Date: Wed, 16 Sep 2009 00:23:06 -0400
Reply-To: Christopher Suznovich <snuz**At_Symbol_Here**MAC.COM>
Sender: DCHAS-L Discussion List <DCHAS-L**At_Symbol_Here**LIST.UVM.EDU>
From: Christopher Suznovich <snuz**At_Symbol_Here**MAC.COM>
Subject: Re: One more Compressed gas cylinder accident
In-Reply-To: <163282172E7D874896E984D5CC2A66B204C52C39**At_Symbol_Here**>
If you watch the Myth busters video, they admit that to get the cylinder to crash through the wall, they had to rig the experiment by setting the cylinder on rails to get it to move on the straight path and into the wall.  I would imagine though, if it did hit a wall, not super re-enforced, it would pass right through.  

On the same You Tube page there is video link for cylinder safety that gives an example of a knocked over cylinder that actually went airborne. But in that video, they are saying cylinders are compressed to 24,000 psi, I have never seen them past 2500-3000, psi.

On 9/15/09 10:20 AM, "Hadden, Susan [PRDUS]" <SHADDEN**At_Symbol_Here**ITS.JNJ.COM> wrote:

One more example:

This from a colleague of mine:

I recall the incident vividly.  It happened to the 3rd shift Fire Brigade in 1999, who were changing out a 400lb compressed air cylinder—that provided fire extinguishing air to an overhead dust collector--within the confines of the metal support structure for the dust collector.  The steel framed enclosure was about a 12 ft by 12 ft square.  There were four or five team members standing within the enclosure area during the change out.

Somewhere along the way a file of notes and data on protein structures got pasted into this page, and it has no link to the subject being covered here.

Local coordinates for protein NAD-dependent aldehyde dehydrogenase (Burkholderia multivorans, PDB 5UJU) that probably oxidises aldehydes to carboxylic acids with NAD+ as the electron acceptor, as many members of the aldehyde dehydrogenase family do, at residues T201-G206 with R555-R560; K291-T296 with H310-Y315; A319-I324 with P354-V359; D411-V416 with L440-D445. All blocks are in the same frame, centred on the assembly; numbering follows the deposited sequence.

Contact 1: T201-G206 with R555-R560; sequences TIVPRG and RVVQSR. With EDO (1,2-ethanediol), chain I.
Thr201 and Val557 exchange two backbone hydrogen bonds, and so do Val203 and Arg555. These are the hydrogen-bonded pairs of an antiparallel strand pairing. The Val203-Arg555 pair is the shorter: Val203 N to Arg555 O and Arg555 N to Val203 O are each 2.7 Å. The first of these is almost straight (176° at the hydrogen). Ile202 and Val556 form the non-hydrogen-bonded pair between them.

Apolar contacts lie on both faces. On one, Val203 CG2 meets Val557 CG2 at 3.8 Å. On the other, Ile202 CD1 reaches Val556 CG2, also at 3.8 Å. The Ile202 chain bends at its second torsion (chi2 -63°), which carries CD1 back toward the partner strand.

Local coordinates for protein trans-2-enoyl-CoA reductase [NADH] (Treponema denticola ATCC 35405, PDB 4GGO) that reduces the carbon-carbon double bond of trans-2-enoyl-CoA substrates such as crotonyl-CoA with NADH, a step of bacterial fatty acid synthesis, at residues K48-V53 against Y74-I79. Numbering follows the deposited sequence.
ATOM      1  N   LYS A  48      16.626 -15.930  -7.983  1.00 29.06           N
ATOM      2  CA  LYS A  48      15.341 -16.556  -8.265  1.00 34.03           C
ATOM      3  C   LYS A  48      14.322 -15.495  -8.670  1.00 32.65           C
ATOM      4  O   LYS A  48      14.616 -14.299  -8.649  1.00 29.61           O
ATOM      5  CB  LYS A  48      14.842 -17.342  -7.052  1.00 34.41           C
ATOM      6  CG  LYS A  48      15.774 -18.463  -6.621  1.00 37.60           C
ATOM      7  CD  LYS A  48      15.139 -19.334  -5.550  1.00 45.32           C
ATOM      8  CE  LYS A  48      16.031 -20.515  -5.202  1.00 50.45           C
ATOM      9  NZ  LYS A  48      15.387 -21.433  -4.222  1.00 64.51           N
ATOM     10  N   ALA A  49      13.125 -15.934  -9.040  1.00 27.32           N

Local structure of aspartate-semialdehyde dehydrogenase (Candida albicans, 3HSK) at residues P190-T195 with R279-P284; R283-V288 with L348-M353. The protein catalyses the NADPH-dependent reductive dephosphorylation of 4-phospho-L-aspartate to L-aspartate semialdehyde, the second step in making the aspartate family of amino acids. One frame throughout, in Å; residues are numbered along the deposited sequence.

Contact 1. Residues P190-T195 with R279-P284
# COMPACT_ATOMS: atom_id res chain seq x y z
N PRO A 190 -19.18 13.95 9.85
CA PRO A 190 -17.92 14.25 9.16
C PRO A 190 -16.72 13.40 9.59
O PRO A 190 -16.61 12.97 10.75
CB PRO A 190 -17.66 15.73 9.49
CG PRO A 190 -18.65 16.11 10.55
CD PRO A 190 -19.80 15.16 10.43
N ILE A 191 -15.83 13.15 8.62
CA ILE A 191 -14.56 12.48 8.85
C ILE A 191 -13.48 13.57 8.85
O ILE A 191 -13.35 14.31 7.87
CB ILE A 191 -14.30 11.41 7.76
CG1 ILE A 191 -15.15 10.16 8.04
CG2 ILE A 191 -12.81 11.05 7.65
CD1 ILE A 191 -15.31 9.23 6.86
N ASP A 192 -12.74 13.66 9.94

The brigade had removed a spent cylinder and set it aside.  They had rolled a filled cylinder into place, but had not yet locked it in place.  It began to leak heavily at the head while one team member was attempting to attach the hose from the dust collector to the cylinder valve.  As he grappled with the unit in an attempt to stop the leaking—he inadvertently pushed it over.  The valve head was knocked off in the fall, resulting in the violent release of pressure, and causing the cylinder to rocket around the enclosure.  (It DID NOT crash thru any kind of wall.)  

The rocketing cylinder struck one member in the back—severely bruising him—and struck the Assistant Fire Captain on the right lower leg, entrapping it against a longitudinal steel brace of the enclosure, resulting in multiple fractures to both bones of the lower leg.  A serious, serious injury.  

The team had performed this same job task correctly many times—but on this occasion, they failed to secure the cylinder BEFORE beginning re-attachment of the cylinder valve.

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